Matthew 1:1-17 and Luke 3:23-38 both list long family genealogies in order to prove that Jesus was descended from King David via his immediate father, Joseph. However, Matthew's genealogy shows 28 generations of sons between them whereas Luke's has 43. Even though it was tradition to mention the most important ancestors, neither list has a single interim name in common. These lists are precisely the kind of thing warned against in 1 Timothy 1:4: "nor to give heed to fables and endless genealogies, that cause questions rather than the building up of God"12.
The genealogies are joined by a large number of other statements in the New Testament that describe Jesus as the flesh-and-blood son of Joseph, of the Line of David, and, therefore, absolutely not the result of a virgin birth. Acts 2:30 says "God hath sworn with an oath to [David] that of the fruit of his loins, according to the flesh, he would raise up Christ to sit on his throne" and Romans 1:3 says a similar thing. Jesus is called the son and seed of David in Matthew 1:1, Matthew 9:27, Luke 1:32, John 7:41-3, Acts 13:23, 2 Timothy 2:8, Revelations 5:5 and Revelations 22:16.
To say that Jesus was born of a virgin as Christians did in later centuries is to say that some significant Old Testament prophecies were wrong, and that Jesus's father was God, and therefore that Jesus had no male bloodline at all.
In the gospels of the Christian New Testament, one of Matthew's plotlines is the three visitors from the East who visit the newborn Jesus (Matthew 1:1-23). They say that a star came up in the East and that they followed it to Jesus' birthplace. The story is not contained in any of the other gospels. There were a number of early astronomers of that era who meticulously recorded star movements, especially any unusual ones. Although they record many other events, none of them record the one described by Matthew5,2; and the other elements in the story were not noticed by anyone else either - despite the fact that a gift of gold would have been a momentous community-changing event. It is clear that the events described did not actually happen - so where does the story come from?
The language used in the Bible gives us information about the source of the story. The Three Wise Men are "magi" and are called 'Star Readers' in Matthew 2:1, both indicating a Zoroastrian origin. The magi are given Zoroastrian titles and bear the same gifts as stated in Zoroastrian myths; Mithraism is a related religion that is an alternate version of Christianity from the 2nd century BCE to the 4th century CE. The Magi, in particular, were the followers of Mithras (a solar god-man who dies and is reborn, with a birthdate of the 25th of December) - "Mithras' birth was even said to have been witnessed by three shepherds"13. The particular gifts of gold, frankincense and myrrh were also taken from pagan tradition:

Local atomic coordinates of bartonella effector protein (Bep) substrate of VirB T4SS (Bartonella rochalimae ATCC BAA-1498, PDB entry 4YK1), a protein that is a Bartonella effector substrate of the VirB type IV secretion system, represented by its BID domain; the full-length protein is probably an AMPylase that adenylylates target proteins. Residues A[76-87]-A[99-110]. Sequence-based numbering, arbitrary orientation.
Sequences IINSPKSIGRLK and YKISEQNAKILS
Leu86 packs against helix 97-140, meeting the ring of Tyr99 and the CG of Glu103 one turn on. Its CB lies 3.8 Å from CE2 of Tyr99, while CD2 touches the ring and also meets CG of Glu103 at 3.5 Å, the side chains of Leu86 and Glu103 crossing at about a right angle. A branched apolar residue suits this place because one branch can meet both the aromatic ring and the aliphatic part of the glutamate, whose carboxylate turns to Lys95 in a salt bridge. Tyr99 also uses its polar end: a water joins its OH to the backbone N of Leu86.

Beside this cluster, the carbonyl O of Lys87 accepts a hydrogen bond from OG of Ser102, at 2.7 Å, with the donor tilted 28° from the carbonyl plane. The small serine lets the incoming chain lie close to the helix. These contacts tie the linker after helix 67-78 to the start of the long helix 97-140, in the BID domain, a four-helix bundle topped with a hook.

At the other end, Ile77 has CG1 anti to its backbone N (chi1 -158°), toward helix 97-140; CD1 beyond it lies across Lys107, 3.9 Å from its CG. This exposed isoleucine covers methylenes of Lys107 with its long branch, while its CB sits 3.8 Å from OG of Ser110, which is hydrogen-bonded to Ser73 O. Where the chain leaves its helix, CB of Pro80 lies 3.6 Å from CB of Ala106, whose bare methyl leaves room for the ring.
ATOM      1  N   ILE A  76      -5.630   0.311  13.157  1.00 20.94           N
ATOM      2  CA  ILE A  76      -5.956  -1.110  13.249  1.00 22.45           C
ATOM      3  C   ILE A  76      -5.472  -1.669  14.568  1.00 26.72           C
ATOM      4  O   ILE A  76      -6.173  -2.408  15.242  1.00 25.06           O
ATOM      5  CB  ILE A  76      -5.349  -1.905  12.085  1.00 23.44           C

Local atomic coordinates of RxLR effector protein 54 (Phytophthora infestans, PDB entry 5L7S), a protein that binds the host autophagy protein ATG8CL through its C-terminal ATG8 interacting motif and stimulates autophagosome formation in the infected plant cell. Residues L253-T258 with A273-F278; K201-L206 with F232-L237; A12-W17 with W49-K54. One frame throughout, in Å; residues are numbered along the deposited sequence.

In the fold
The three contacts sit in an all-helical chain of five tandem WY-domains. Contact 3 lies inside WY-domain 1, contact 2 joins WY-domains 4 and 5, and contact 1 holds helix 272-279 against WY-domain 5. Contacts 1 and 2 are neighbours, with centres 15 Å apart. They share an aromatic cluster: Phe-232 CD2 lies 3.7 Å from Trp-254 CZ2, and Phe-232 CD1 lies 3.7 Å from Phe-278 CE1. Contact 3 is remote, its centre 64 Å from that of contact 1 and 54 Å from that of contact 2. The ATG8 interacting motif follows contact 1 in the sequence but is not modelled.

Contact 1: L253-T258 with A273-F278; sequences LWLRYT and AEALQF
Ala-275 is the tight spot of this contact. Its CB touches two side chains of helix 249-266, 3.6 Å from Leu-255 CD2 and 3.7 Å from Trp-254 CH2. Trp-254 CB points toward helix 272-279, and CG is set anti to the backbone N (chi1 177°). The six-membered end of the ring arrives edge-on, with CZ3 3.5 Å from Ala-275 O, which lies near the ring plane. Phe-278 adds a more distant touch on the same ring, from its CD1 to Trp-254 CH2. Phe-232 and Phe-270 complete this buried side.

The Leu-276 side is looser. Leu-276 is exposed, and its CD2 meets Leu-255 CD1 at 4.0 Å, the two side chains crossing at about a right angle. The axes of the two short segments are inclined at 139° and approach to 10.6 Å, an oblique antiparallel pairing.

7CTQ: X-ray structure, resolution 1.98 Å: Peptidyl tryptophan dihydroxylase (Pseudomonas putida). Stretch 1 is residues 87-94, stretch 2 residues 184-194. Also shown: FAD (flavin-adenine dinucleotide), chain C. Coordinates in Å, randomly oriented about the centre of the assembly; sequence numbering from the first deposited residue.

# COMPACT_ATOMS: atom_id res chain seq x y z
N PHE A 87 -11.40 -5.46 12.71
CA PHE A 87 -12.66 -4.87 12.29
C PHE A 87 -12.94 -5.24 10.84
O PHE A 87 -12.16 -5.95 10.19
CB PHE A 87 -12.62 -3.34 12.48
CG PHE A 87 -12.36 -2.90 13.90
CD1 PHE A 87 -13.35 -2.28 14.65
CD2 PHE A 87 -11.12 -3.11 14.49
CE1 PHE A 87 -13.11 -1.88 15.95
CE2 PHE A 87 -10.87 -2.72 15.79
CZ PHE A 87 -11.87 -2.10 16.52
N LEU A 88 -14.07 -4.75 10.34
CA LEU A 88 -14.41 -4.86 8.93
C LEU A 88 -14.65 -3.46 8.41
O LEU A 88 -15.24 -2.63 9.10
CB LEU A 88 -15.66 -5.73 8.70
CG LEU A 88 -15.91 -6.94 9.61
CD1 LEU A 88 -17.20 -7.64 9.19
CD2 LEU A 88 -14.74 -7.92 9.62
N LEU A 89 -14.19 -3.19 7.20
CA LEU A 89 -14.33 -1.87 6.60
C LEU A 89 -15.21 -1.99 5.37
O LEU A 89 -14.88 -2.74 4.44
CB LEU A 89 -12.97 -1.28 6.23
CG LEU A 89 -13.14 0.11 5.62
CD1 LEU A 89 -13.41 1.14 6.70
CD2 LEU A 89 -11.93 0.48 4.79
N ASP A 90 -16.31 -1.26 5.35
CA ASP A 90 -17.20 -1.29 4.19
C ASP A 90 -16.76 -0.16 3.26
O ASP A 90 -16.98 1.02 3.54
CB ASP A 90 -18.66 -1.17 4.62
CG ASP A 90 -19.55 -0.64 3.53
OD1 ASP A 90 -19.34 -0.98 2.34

Like other stories surrounding Jesus's birth, the stories are actually copies of older stories, merely with Jesus's name being used instead of the original.
“The Magi bring Jesus gifts of gold, frankincense and myrrh. The Pagan sage Empedocles speaks of worshipping God with 'offerings of unmixed myrrh and frankincense, casting down also on the ground libations of golden honey'. Myrrh was used as the sacred incense during the festival of Adonis. In some myths he was said to have been born from a myrrh tree. In others his mother is named Myrrh.”
“Surely there would have been a record of Herod's slaughter of innocent children - had that really happened. The Jewish scholars Philo (c.50) and Josephus (c. 93) described Herod as murderous and killing some family members to keep them from challenging his throne. Yet neither mentions the slaughter of the innocents.”
"God, the Failed Hypothesis: How Science Shows That God Does Not Exist" by Prof. Victor J. Stenger (2007)5
Matthew tells us of King Herod's anger at the three wise men and then of the killing of every child. Surely, the slaughter of every male child (Matthew 2:16-17) in Bethlehem, Ramah, and the surrounding area would have got mentioned in many places, such as Josephus' detailed accounts of the times? In fact it would likely cause the downfall of such an immoral, monstrous leader. The historical evidence makes it certain that this did not occur2 and it doesn't make internal sense: it doesn't take account for figures such as John the Baptist, who was just six months younger than Jesus and who lived in the same area, but survived3. No-one except Matthew mentions the incident in the Bible even though the stories centre on a generation of people who would have been severely traumatized by it.
So where did this story come from? There are historical and theological precedents for it. It has been told many times before in religious history14. The other 'great' leader in the Bible to issue such orders was Moses, Numbers 31:17-18, Joshua 6:21-24, in both cases killing all the women/young/old in a city in two separate occasions, on God's orders. Other ancient Roman myths had an event where all the male children were killed - for example, the Romulus and Remus contains such as event (and they were also born of a virgin).
“This writer tells us, that Jesus escaped this slaughter because Joseph and Mary were warned by an angel to flee with him unto Egypt; but he forgot to make any provision for John, who was then under two years of age. John, however, who stayed behind, fared as well as Jesus, who fled; and, therefore, the story circumstantially belies itself.”
"The Age of Reason" by Thomas Paine (1807)3